Remote Flutter Widgets

This package provides a mechanism for rendering widgets based on declarative UI descriptions that can be obtained at runtime.

Status

This package is experimental, in that it was created without a clear idea of what problem it solves, in order to see if it was interesting to people using Flutter and to learn more about the problem space.

There is currently no commitment to adding new features or fixing bugs, though we will consider pull requests (please cc @Hixie). We might abandon this package without prior notice.

We plan to keep the format and supported widget set backwards compatible, so that once a file works, it will keep working. However, this is best-effort only. To guarantee that files keep working as you expect, submit tests to this package (e.g. the binary file and the corresponding screenshot, as a golden test).

If you use this project, please describe your experiences, positive or negative, on issue 90218. This will help us determine whether to spend more effort on this package, whether we should look at creating other packages, and so forth.

Getting started

A Flutter application can render remote widgets using the RemoteWidget widget, as in the following snippet:

// see example/hello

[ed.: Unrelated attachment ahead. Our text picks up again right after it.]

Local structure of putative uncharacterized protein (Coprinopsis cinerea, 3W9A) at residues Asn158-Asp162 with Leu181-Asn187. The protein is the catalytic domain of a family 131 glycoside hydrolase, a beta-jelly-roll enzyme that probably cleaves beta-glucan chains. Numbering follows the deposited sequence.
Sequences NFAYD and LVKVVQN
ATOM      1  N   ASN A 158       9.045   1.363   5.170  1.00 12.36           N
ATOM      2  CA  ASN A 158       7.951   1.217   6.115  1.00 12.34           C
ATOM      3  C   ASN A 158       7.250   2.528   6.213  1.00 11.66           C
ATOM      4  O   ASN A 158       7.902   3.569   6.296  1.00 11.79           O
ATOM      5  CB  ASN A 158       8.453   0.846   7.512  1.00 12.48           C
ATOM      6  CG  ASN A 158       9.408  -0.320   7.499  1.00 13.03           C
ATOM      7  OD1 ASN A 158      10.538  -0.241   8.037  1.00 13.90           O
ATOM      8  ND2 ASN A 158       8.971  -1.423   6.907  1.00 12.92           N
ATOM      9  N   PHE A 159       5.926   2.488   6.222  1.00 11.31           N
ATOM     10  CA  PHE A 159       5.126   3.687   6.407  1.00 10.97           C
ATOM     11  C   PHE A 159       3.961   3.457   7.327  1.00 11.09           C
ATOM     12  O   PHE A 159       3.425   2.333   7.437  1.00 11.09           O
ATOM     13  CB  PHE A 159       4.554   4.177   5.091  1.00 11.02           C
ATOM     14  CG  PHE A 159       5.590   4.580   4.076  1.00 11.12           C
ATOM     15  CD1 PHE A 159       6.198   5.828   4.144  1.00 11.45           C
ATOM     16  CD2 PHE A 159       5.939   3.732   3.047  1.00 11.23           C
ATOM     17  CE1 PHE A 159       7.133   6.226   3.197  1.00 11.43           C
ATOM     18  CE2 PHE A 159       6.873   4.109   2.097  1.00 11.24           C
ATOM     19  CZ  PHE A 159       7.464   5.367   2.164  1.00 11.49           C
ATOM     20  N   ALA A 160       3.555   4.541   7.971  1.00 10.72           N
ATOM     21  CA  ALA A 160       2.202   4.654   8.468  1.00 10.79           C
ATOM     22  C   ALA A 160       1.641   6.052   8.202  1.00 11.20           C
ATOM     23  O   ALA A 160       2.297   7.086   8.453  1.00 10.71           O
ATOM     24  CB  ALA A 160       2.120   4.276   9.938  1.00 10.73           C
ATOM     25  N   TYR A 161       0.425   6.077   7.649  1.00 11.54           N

class Example extends StatefulWidget {
  const Example({Key? key}) : super(key: key);

  @override
  State<Example> createState() => _ExampleState();
}

class _ExampleState extends State<Example> {
  final Runtime _runtime = Runtime();
  final DynamicContent _data = DynamicContent();

  // Normally this would be obtained dynamically, but for this example
  // we hard-code the "remote" widgets into the app.
  //
  // Also, normally we would decode this with [decodeLibraryBlob] rather than
  // parsing the text version using [parseLibraryFile]. However, to make it
  // easier to demo, this uses the slower text format.
  static final RemoteWidgetLibrary _remoteWidgets = parseLibraryFile('''
    // The "import" keyword is used to specify dependencies, in this case,
    // the built-in widgets that are added by initState below.
    import core.widgets;
    // The "widget" keyword is used to define a new widget constructor.
    // The "root" widget is specified as the one to render in the build
    // method below.
    widget root = Container(
      color: 0xFF002211,
      child: Center(
        child: Text(text: ["Hello, ", data.greet.name, "!"], textDirection: "ltr"),
      ),
    );
  ''');
  
  @override
  void initState() {
    super.initState();
    _runtime.update(const LibraryName(<String>['core', 'widgets']), createCoreWidgets());